Thursday, March 30, 2017


Erected as Palazzo Peretti in 1624 on the former palace built in the years 1281/87 for the English cardinal Hugh Atratus of Evesham to the left of S. Lorenzo in Lucina
At the beginning of 1500s it was home of the Portuguese Cardinal Giorgio de Costa, who, occupying an apartment on the Roman arch adjacent to the palace, ended up having the arch referred to as ARCH OF PORTUGAL
It then passed to the Ottoboni family, Dukes of Fiano and finally in 1898 to the Almagià family who are still the owners
FAÇADE ON PIAZZA S. LORENZO IN LUCINA 1888 by Francesco Settimj (active 1875/88)
In 1568 nine sculptured blocks belonging to the Ara Pacis, which was originally located on this site, were discovered on the corner of Via in Lucina and Via del Giardino Theodoli, under the current CINEMA NUOVO OLIMPIA
In 1859 other findings were found during work directed by Gioacchino Ersoch (1815/1902)
In the atrium and in the courtyard-garden there is a collection of Roman marble reliefs and inscriptions
Vault with “Mythological scenes, landscapes and allegorical figures” by Baldassare Croce (about 1553/1628)


Built at the end of 1500s maybe by Giacomo Della Porta (1533/1602) for Ottavio Del Bufalo
Rebuilt in the years 1626/41 by Francesco Peparelli (active since 1626/d. 1641) for Paolo Del Bufalo
Renovated in 1871 by the marquises Ferrajoli who, in part, still live in the palace
In the COURTYARD there is the “Fountain of Ceres”

Monday, March 27, 2017

FARNESE PALACE (third part)

Camerino (Dressing Room)
First to be painted for Cardinal Odoardo Farnese with “Scenes of the myths of Hercules, Odysseus and Perseus” 1595 by Annibale Carracci who followed the theme of “The Virtues prevails over Vice” thought by the humanist Fulvio Orsini
The central painting “Hercules at the Crossroads” is at the Museum of Capodimonte in Naples
“Like any great artist, Annibale created something completely new in comparison to his models; he joined the nuanced of Correggio and the warm tonal values of the Venetians to the austere compositions and figurative concepts of late Renaissance in Central Italy, while at the same time, he knew how to give his figures sculptural qualities and plasticity one would seek in vain during the late Renaissance” (Rudolf Wittkower)
Hall of Hercules
Wooden ceiling by Jacopo Barozzi aka Vignola (1507/73) who also designed the polychrome fireplace
On either side of the fireplace statues “Abundance” and “Peace” 1555/75 by Guglielmo Della Porta (1515/77) for the tomb of Pope Paul III in the apse of the Basilica of St. Peter, but never put in place because, as Vasari wrote, “They left to be desired in chastity
Chamber of the Cardinal
1547 frieze by Daniele da Volterra (1509/66)
Hall of the Farnese Glory
Great mannerist frescoes:
“Celebration of the greatness of the Farnese family: deeds of Paul III (pope of the Council of Trent and peace of Nice between Charles V and the French King Francis I) and celebration of Ranuccio the Elder (represented in the guise of Aeneas) and Peter V Farnese” 1522/56 by Francesco de' Rossi aka Francesco Salviati (1510/63)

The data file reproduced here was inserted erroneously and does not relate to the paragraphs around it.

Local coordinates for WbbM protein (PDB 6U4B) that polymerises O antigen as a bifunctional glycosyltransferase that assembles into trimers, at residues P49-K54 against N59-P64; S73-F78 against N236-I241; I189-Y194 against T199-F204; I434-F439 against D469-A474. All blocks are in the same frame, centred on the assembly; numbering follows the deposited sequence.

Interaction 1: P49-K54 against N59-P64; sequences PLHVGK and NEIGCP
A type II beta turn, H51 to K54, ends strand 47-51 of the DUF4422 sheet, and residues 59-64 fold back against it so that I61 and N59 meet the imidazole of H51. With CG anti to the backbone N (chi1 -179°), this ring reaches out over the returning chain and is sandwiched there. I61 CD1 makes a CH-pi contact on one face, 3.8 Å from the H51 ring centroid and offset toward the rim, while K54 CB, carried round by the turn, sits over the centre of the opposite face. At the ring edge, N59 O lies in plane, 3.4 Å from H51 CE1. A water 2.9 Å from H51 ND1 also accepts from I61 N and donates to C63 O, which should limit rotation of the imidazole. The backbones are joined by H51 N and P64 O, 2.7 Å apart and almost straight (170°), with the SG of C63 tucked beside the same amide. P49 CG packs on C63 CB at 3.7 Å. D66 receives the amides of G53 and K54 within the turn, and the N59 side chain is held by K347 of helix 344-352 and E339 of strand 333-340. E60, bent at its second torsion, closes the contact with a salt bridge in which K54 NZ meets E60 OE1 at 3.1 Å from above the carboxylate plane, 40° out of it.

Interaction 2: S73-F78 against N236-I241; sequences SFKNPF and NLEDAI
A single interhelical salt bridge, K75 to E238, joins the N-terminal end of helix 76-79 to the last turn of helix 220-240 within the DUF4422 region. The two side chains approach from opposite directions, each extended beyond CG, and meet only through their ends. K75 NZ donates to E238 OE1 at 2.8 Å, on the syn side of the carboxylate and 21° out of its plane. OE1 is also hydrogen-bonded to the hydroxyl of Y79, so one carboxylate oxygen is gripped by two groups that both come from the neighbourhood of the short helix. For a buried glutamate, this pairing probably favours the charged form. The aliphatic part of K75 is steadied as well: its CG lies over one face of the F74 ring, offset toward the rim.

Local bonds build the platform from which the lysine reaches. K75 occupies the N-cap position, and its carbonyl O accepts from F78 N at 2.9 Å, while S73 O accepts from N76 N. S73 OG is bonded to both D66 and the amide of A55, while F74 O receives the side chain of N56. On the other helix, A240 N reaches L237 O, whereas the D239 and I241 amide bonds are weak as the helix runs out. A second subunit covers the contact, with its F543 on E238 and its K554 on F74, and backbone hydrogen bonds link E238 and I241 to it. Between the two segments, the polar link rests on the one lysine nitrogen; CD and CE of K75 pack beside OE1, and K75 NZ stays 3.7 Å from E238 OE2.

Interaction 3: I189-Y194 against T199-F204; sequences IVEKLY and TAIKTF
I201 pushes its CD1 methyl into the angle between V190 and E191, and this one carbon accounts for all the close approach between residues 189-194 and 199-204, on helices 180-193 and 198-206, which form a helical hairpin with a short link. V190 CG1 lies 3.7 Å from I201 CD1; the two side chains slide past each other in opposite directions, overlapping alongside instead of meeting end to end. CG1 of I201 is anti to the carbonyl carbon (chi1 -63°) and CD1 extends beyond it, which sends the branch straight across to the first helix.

“Here for the first time Salviati represented stories with costumes of his time, and we must admit that, despite all the exaggerations of his style of the late period, here dominate a grandeur and a pathos never achieved by any Florentine artist. The walls with frescoes are two, both divided by the same system: in the center, a figure on a throne with chained slaves (...), above, a canopy with allegories full of figures, on the sides, historical scenes, and as a crowning frieze, the usual naked bodies on their knees with medallions and festoons of fruit” (Hermann Voss)
The paintings were completed in 1563 by Taddeo Zuccari (1529/66)
Cultural institution located on the top floor since 1875
“Boundary stone limiting the Tiber” with the name of the censors of 54 BC
Remains of large public buildings in brick with three phases of construction of which the second, Domitian, is the most important
“Mosaics of desultores (acrobats) on horseback” in relation to the near Tarentum and to the Stabula factionum the stables of the four teams of charioteers two of which were in the vicinity
The Veneta (blue) was in the area of Piazza Farnese and the Prasina (green) in the area of S. Lorenzo in Damaso

Sunday, March 26, 2017

FARNESE PALACE (second part)


For Cardinal Odoardo Farnese
Panels above the windows:
“Allegory” and mythological episodes: “Perseus and Andromeda”, “Diana and Callisto”, “Woman with the Unicorn”, “Prisoners”, “Apollo and Hyacinth”, “Death of Adonis” by Domenico Zampieri aka Domenichino (1581/1641)
Vault painted with “Triumph of Love in the Universe” 1597/1604 masterpiece by Annibale Carracci (1560/1609) with the help of his brother Agostino Carracci (1557/1602), Giovanni Lanfranco (1582/1647) and Domenichino:
In the center:
“Triumph of Bacchus and Ariadne” for the wedding of the elder brother of Odoardo Farnese, Ranuccio Farnese, Duke of Parma, with twelve-year-old Margherita Aldobrandini, grand-nephew of Clement VIII Aldobrandini (1592/1605)